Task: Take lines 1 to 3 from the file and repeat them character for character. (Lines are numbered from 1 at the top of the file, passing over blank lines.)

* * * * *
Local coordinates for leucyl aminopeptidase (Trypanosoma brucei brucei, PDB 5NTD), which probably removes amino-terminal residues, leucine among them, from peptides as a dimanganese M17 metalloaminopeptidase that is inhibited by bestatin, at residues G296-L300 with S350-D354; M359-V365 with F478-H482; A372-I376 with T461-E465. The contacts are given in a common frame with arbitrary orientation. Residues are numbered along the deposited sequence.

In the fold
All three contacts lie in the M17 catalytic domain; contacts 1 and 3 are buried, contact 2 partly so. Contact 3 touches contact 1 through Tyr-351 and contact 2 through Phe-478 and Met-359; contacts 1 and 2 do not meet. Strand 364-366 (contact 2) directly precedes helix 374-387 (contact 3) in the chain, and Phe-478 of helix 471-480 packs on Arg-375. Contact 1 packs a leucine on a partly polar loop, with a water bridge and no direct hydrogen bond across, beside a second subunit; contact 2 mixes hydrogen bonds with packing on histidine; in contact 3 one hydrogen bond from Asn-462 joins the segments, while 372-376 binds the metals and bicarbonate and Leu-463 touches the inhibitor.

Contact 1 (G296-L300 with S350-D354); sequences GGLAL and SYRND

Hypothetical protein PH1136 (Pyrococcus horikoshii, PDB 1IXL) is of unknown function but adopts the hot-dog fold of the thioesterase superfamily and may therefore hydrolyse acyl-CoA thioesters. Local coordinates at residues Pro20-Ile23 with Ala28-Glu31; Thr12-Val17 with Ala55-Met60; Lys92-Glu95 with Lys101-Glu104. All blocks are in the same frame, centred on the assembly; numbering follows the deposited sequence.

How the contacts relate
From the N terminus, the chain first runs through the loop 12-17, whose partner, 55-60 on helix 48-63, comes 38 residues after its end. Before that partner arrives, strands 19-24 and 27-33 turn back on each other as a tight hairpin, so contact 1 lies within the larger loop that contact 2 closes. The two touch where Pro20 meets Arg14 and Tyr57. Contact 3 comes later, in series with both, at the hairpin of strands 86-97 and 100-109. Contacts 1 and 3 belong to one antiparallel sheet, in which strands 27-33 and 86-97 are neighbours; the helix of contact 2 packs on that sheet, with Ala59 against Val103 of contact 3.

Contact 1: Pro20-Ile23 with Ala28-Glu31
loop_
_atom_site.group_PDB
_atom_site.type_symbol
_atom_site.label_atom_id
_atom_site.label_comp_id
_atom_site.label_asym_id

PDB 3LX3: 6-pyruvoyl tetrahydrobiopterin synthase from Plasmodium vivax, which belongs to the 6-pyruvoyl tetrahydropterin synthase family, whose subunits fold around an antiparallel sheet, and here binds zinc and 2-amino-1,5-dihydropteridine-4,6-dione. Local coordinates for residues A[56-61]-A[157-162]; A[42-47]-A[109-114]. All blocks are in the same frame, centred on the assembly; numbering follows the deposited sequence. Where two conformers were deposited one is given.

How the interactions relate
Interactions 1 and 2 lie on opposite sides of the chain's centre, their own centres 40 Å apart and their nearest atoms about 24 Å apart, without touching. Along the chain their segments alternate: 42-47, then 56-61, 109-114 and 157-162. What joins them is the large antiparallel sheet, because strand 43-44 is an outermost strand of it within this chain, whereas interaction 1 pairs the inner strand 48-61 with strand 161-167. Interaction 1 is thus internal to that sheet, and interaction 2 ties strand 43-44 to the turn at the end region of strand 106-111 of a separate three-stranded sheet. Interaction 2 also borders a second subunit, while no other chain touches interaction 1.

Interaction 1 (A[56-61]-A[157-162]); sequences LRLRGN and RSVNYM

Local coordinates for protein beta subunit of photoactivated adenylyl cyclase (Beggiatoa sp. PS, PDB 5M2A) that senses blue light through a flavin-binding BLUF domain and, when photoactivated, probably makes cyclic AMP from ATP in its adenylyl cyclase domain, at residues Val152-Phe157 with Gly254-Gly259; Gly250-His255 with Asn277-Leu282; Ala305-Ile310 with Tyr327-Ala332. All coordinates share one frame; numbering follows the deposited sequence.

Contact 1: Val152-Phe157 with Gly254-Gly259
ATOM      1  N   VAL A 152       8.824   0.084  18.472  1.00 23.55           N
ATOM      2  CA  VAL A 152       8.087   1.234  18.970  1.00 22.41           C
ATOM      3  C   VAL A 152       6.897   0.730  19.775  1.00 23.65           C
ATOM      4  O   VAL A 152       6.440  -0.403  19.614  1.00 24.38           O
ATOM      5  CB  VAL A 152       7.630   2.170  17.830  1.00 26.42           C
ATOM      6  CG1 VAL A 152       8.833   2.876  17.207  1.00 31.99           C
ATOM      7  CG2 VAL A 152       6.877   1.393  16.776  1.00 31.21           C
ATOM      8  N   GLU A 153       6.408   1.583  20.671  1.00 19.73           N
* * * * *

Local coordinates for leucyl aminopeptidase (Trypanosoma brucei brucei, PDB 5NTD), which probably removes amino-terminal residues, leucine among them, from peptides as a dimanganese M17 metalloaminopeptidase that is inhibited by bestatin, at residues G296-L300 with S350-D354; M359-V365 with F478-H482; A372-I376 with T461-E465. The contacts are given in a common frame with arbitrary orientation. Residues are numbered along the deposited sequence.

In the fold
All three contacts lie in the M17 catalytic domain; contacts 1 and 3 are buried, contact 2 partly so. Contact 3 touches contact 1 through Tyr-351 and contact 2 through Phe-478 and Met-359; contacts 1 and 2 do not meet. Strand 364-366 (contact 2) directly precedes helix 374-387 (contact 3) in the chain, and Phe-478 of helix 471-480 packs on Arg-375. Contact 1 packs a leucine on a partly polar loop, with a water bridge and no direct hydrogen bond across, beside a second subunit; contact 2 mixes hydrogen bonds with packing on histidine; in contact 3 one hydrogen bond from Asn-462 joins the segments, while 372-376 binds the metals and bicarbonate and Leu-463 touches the inhibitor.